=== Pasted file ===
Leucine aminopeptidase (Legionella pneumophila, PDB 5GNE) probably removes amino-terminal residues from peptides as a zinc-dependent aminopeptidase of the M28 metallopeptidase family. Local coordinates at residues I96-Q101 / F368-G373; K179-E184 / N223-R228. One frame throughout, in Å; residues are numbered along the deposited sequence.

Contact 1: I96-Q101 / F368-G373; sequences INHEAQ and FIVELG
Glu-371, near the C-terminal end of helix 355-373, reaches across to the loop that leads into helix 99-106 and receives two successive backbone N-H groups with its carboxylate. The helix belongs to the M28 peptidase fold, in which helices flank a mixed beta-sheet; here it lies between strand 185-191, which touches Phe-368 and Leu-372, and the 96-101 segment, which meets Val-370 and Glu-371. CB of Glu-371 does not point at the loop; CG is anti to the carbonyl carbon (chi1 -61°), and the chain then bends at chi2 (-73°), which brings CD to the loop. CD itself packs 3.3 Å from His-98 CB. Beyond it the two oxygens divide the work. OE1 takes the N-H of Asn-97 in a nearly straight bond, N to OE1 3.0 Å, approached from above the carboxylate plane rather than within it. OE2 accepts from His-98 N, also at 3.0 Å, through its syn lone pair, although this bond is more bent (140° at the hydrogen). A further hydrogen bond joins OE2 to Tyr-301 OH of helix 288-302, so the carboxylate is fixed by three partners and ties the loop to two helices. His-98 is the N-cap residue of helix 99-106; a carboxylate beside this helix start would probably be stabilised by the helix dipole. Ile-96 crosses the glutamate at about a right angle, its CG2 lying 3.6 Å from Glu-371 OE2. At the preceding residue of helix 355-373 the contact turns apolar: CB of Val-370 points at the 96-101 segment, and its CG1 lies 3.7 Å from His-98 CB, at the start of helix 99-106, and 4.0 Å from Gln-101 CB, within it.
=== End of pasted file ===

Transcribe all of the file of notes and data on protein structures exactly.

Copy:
Leucine aminopeptidase (Legionella pneumophila, PDB 5GNE) probably removes amino-terminal residues from peptides as a zinc-dependent aminopeptidase of the M28 metallopeptidase family. Local coordinates at residues I96-Q101 / F368-G373; K179-E184 / N223-R228. One frame throughout, in Å; residues are numbered along the deposited sequence.

Contact 1: I96-Q101 / F368-G373; sequences INHEAQ and FIVELG
Glu-371, near the C-terminal end of helix 355-373, reaches across to the loop that leads into helix 99-106 and receives two successive backbone N-H groups with its carboxylate. The helix belongs to the M28 peptidase fold, in which helices flank a mixed beta-sheet; here it lies between strand 185-191, which touches Phe-368 and Leu-372, and the 96-101 segment, which meets Val-370 and Glu-371. CB of Glu-371 does not point at the loop; CG is anti to the carbonyl carbon (chi1 -61°), and the chain then bends at chi2 (-73°), which brings CD to the loop. CD itself packs 3.3 Å from His-98 CB. Beyond it the two oxygens divide the work. OE1 takes the N-H of Asn-97 in a nearly straight bond, N to OE1 3.0 Å, approached from above the carboxylate plane rather than within it. OE2 accepts from His-98 N, also at 3.0 Å, through its syn lone pair, although this bond is more bent (140° at the hydrogen). A further hydrogen bond joins OE2 to Tyr-301 OH of helix 288-302, so the carboxylate is fixed by three partners and ties the loop to two helices. His-98 is the N-cap residue of helix 99-106; a carboxylate beside this helix start would probably be stabilised by the helix dipole. Ile-96 crosses the glutamate at about a right angle, its CG2 lying 3.6 Å from Glu-371 OE2. At the preceding residue of helix 355-373 the contact turns apolar: CB of Val-370 points at the 96-101 segment, and its CG1 lies 3.7 Å from His-98 CB, at the start of helix 99-106, and 4.0 Å from Gln-101 CB, within it.